p(the Black Eagles win, given that they are the home team) = 0.69
p(the Black Eagles win, given that they are the away team) = 0.31

Ah, Now there is somewhat less uncertainty! The entropy for probability 0.69 is 0.8932 bits. The entropy for probability 0.31 (being the same distance from 0.5 as 0.69) is also 0.8932 bits.

Conditional entropy is calculated as the weighted average of the entropies of the various possible conditions (in this case home or away). Assuming that it is equally likely that the Black Eagles play home or away, the conditional entropy of them winning is 0.8932 bits = (0.5 * 0.8932 + 0.5 * 0.8932). As entropy has gone down with our simple model, from 1 bit to 0.8932 bits, we learn that knowing whether the Black Eagles are playing at home or away provides information and reduces uncertainty.

Other variables might be used to condition the outcome of a match, such as number of player injuries, outcome of recent games, etc. We can compare these candidate predictors using conditional entropy. The lower the conditional entropy, the lower the remaining uncertainty. It is even possible to assess a combination of predictors by treating each combination of univariate conditions as a separate condition ("symbol", in information theoretic parlance), thus:

p(the Black Eagles win, given:
that they are the home team and there are no injuries) = ...
that they are the away team and there are no injuries) = ...
that they are the home team and there is 1 injury) = ...
that they are the away team and there is 1 injury) = ...
etc.

My routine, ConditionalEntropy can accommodate multiple conditioning variables.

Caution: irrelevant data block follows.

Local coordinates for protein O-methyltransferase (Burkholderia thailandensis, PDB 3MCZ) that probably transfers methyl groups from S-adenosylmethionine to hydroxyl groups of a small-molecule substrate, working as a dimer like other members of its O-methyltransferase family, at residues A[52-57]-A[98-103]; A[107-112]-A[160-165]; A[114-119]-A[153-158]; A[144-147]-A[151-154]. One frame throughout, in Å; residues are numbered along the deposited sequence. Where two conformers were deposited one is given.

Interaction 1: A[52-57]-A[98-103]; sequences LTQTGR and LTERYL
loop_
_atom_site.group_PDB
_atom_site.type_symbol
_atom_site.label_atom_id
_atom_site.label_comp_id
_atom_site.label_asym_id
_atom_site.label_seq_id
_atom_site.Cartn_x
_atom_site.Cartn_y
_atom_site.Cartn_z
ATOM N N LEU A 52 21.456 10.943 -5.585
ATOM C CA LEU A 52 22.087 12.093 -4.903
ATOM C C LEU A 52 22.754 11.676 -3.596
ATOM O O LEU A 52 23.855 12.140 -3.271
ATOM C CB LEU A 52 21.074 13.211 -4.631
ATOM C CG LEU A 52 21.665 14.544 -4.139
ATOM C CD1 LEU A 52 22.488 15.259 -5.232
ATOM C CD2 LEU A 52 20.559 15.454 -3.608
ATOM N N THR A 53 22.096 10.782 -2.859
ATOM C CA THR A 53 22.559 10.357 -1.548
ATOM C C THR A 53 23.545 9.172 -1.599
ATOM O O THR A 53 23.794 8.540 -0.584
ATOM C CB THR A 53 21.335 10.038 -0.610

Conclusion

The models being developed here are tables which simplistically cross all values of all input variables, but conditional entropy can also, for instance, be used to evaluate candidate splits in decision tree induction, or to assess class separation in discriminant analysis.

Note that, as the entropies calculated in this article are based on sample probabilities, they suffer from the same limitations as all sample statistics (as opposed to population statistics). A sample entropy calculated from a small number observations likely will not agree exactly with the population entropy.


Further Reading

See also my Sep-12-2010 posting, Reader Question: Putting Entropy to Work.

Print:

The Mathematical Theory of Communication by Claude Shannon (ISBN 0-252-72548-4)

Elements of Information Theory by Cover and Thomas (ISBN 0-471-06259)

4 comments:

Anonymous said...

Your explaination is very helpful! keep up with your good work!

The Price of Greatness is Responsibility said...

Nice post - very informative and easy to understand

Anonymous said...

Why is it not possible to calculate mutual information of two datasets with different number of elements (different dimension)?

Thanks.

AminoAcids said...

Thanks a lot,
If I could make a wish, I'd very much like to see a post about how Entropy is used with continuous variables. That would be very interesting!